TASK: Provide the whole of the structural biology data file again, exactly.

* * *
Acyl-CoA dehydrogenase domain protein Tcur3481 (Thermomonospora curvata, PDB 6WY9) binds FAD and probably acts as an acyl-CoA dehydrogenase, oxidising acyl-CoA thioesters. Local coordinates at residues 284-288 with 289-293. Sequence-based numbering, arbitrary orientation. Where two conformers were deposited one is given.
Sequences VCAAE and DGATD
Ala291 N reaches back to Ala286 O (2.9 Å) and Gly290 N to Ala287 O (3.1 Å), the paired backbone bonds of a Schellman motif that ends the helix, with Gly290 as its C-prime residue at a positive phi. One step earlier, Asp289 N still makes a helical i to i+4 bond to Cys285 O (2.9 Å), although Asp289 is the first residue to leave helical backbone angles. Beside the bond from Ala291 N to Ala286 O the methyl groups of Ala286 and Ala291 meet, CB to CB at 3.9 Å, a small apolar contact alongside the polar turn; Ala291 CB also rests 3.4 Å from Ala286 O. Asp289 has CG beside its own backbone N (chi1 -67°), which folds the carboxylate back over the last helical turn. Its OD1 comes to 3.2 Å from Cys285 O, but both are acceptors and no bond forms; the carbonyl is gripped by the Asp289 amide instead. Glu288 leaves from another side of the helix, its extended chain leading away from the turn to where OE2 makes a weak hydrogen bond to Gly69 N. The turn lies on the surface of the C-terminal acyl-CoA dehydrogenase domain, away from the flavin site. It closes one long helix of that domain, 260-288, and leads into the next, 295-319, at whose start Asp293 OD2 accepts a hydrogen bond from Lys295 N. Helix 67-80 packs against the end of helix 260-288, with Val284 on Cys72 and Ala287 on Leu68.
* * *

Acyl-CoA dehydrogenase domain protein Tcur3481 (Thermomonospora curvata, PDB 6WY9) binds FAD and probably acts as an acyl-CoA dehydrogenase, oxidising acyl-CoA thioesters. Local coordinates at residues 284-288 with 289-293. Sequence-based numbering, arbitrary orientation. Where two conformers were deposited one is given.
Sequences VCAAE and DGATD
Ala291 N reaches back to Ala286 O (2.9 Å) and Gly290 N to Ala287 O (3.1 Å), the paired backbone bonds of a Schellman motif that ends the helix, with Gly290 as its C-prime residue at a positive phi. One step earlier, Asp289 N still makes a helical i to i+4 bond to Cys285 O (2.9 Å), although Asp289 is the first residue to leave helical backbone angles. Beside the bond from Ala291 N to Ala286 O the methyl groups of Ala286 and Ala291 meet, CB to CB at 3.9 Å, a small apolar contact alongside the polar turn; Ala291 CB also rests 3.4 Å from Ala286 O. Asp289 has CG beside its own backbone N (chi1 -67°), which folds the carboxylate back over the last helical turn. Its OD1 comes to 3.2 Å from Cys285 O, but both are acceptors and no bond forms; the carbonyl is gripped by the Asp289 amide instead. Glu288 leaves from another side of the helix, its extended chain leading away from the turn to where OE2 makes a weak hydrogen bond to Gly69 N. The turn lies on the surface of the C-terminal acyl-CoA dehydrogenase domain, away from the flavin site. It closes one long helix of that domain, 260-288, and leads into the next, 295-319, at whose start Asp293 OD2 accepts a hydrogen bond from Lys295 N. Helix 67-80 packs against the end of helix 260-288, with Val284 on Cys72 and Ala287 on Leu68.